Best value student broadband 2018
Fast WiFi is the number one ingredient for a happy student house. But how do you know if you're getting the best deal? We've done the legwork for you!
There are loads of broadband offers out there, so it can get pretty overwhelming trying to pick out the best provider for your student house.
Since WiFi is such an important part of your everyday life, it's important to know exactly what you're getting with each deal (and at what cost!) before signing up to anything.
Here (and across our entire student bills section) we compare the best value student broadband deals currently available, including a clear breakdown of what you're really getting for your money.
And unlike other broadband comparisons you'll find, we also take into account the hidden set-up fees to give you a more accurate idea of the overall cost. So no nasty surprises here!
An active phone line is needed for most broadband contracts, as that’s how they deliver the broadband to your house.
You can decide whether to bundle your home phone and broadband together (which is often cheaper) or set them up separately.
Some landlines might also need to be activated or re-connected before you can use them, which can cost around £50.
If you don’t need or want a phone line, Virgin Media doesn’t require you to have one (see the deal here).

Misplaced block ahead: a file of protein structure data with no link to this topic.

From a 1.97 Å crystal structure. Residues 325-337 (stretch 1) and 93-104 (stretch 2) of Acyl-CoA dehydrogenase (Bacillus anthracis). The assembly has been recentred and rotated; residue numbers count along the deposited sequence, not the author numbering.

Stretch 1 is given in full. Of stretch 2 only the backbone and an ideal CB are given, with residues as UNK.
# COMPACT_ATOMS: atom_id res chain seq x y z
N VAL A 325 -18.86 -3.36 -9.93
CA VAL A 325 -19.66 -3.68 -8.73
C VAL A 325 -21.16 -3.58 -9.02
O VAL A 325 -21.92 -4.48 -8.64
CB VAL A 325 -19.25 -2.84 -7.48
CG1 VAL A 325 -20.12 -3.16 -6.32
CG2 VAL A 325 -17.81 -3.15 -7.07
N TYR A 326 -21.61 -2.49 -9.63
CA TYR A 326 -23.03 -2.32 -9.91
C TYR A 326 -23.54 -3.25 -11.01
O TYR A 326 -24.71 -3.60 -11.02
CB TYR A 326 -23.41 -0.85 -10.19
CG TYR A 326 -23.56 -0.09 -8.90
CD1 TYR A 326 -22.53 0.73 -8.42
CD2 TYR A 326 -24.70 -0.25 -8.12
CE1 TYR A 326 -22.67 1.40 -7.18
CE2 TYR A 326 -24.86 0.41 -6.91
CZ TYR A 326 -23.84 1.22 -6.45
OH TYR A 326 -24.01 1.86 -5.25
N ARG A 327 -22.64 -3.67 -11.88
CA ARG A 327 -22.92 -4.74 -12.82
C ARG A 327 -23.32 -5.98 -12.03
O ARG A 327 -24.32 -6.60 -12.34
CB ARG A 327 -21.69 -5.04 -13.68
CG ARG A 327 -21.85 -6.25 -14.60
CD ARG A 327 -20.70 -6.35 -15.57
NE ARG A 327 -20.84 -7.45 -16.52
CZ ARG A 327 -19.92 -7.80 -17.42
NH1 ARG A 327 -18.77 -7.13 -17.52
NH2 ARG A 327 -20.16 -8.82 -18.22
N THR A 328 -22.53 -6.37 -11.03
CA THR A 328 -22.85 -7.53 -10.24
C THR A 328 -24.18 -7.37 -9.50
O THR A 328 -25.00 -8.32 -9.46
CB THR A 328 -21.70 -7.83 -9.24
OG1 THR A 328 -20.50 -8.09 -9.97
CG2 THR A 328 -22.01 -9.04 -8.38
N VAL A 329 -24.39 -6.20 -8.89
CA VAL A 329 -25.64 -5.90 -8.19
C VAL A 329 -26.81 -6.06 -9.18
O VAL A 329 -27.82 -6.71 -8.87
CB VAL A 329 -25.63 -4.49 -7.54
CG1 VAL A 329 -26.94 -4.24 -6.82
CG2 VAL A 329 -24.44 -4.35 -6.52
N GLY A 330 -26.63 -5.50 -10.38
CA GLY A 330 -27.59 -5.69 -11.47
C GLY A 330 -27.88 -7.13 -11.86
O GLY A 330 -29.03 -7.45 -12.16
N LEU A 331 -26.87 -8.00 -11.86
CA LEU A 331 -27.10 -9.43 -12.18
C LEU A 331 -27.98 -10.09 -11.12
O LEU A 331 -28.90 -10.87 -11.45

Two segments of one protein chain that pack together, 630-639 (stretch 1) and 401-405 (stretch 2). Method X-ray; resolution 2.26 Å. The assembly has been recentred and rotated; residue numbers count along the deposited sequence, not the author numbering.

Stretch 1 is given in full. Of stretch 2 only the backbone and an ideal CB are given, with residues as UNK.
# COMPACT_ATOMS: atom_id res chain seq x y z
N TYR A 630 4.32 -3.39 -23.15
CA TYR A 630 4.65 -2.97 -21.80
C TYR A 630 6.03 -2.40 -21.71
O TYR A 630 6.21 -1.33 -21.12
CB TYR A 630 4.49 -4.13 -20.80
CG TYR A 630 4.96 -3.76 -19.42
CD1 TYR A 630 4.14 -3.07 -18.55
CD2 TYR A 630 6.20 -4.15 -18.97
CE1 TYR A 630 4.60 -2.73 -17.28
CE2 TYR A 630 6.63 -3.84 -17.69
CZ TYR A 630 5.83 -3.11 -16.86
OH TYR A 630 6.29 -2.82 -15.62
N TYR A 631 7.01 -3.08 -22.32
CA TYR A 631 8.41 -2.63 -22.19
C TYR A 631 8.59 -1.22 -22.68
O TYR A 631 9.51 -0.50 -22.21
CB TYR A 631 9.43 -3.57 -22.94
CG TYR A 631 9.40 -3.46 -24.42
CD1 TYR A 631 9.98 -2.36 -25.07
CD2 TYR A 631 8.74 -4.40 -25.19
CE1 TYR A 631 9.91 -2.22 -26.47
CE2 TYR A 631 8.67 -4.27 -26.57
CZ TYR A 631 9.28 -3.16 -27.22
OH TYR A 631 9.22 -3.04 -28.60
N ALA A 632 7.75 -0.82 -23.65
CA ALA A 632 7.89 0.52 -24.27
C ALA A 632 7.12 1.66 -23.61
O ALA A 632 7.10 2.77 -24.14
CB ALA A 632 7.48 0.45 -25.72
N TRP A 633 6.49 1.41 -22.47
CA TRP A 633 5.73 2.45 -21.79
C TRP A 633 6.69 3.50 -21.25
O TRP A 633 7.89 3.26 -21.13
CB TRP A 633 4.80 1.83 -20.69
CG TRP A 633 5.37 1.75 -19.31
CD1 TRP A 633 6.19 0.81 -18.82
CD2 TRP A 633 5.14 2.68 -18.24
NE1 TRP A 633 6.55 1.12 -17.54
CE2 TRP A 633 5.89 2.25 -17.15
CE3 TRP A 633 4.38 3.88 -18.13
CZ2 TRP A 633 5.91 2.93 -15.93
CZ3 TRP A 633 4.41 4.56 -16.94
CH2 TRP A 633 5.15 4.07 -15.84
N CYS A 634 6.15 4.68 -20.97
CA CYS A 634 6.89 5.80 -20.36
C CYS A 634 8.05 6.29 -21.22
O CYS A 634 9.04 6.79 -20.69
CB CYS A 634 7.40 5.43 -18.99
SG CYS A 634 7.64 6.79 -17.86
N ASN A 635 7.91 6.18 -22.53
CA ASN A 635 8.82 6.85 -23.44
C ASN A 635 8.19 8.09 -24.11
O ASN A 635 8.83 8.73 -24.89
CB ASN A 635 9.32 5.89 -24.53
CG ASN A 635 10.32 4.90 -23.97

A working router will be necessary to get your WiFi up and running.
Some companies force you to buy their own router when setting up your contract (although sometimes they’re free or you’ll just need to pay postage).
Alternatively you can buy one yourself – find one on Amazon!
It’s best to leave around 10 working days to get everything set up – although it can take longer in some cases.
How long it will actually take depends on whether you need an engineer to come out or not.
If you’re upgrading to a faster broadband speed, then an engineer might need to install new cables, which can take time.
On other occasions, it might literally be a case of plugging in your new router and you’re set!
These days we spend a lot of time streaming from the internet, whether it’s Netflix, Spotify or YouTube videos.